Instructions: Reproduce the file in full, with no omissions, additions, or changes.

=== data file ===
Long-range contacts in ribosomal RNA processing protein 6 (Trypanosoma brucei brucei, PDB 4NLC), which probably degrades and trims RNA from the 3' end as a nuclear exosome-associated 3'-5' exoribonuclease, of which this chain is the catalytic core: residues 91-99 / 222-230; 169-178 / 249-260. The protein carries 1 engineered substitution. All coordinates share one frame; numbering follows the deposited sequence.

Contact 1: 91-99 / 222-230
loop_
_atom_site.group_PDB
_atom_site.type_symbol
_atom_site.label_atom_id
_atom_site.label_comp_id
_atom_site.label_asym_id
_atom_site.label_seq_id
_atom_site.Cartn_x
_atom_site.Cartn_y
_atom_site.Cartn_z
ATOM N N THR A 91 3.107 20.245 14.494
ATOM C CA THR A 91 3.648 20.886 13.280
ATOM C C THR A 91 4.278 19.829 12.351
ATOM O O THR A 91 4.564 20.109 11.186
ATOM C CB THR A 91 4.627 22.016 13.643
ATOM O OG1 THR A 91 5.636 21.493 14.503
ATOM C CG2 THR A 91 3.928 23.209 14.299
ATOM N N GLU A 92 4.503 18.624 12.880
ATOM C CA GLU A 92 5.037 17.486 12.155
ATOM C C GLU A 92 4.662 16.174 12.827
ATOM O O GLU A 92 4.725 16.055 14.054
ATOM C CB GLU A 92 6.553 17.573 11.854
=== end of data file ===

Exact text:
Long-range contacts in ribosomal RNA processing protein 6 (Trypanosoma brucei brucei, PDB 4NLC), which probably degrades and trims RNA from the 3' end as a nuclear exosome-associated 3'-5' exoribonuclease, of which this chain is the catalytic core: residues 91-99 / 222-230; 169-178 / 249-260. The protein carries 1 engineered substitution. All coordinates share one frame; numbering follows the deposited sequence.

Contact 1: 91-99 / 222-230
loop_
_atom_site.group_PDB
_atom_site.type_symbol
_atom_site.label_atom_id
_atom_site.label_comp_id
_atom_site.label_asym_id
_atom_site.label_seq_id
_atom_site.Cartn_x
_atom_site.Cartn_y
_atom_site.Cartn_z
ATOM N N THR A 91 3.107 20.245 14.494
ATOM C CA THR A 91 3.648 20.886 13.280
ATOM C C THR A 91 4.278 19.829 12.351
ATOM O O THR A 91 4.564 20.109 11.186
ATOM C CB THR A 91 4.627 22.016 13.643
ATOM O OG1 THR A 91 5.636 21.493 14.503
ATOM C CG2 THR A 91 3.928 23.209 14.299
ATOM N N GLU A 92 4.503 18.624 12.880
ATOM C CA GLU A 92 5.037 17.486 12.155
ATOM C C GLU A 92 4.662 16.174 12.827
ATOM O O GLU A 92 4.725 16.055 14.054
ATOM C CB GLU A 92 6.553 17.573 11.854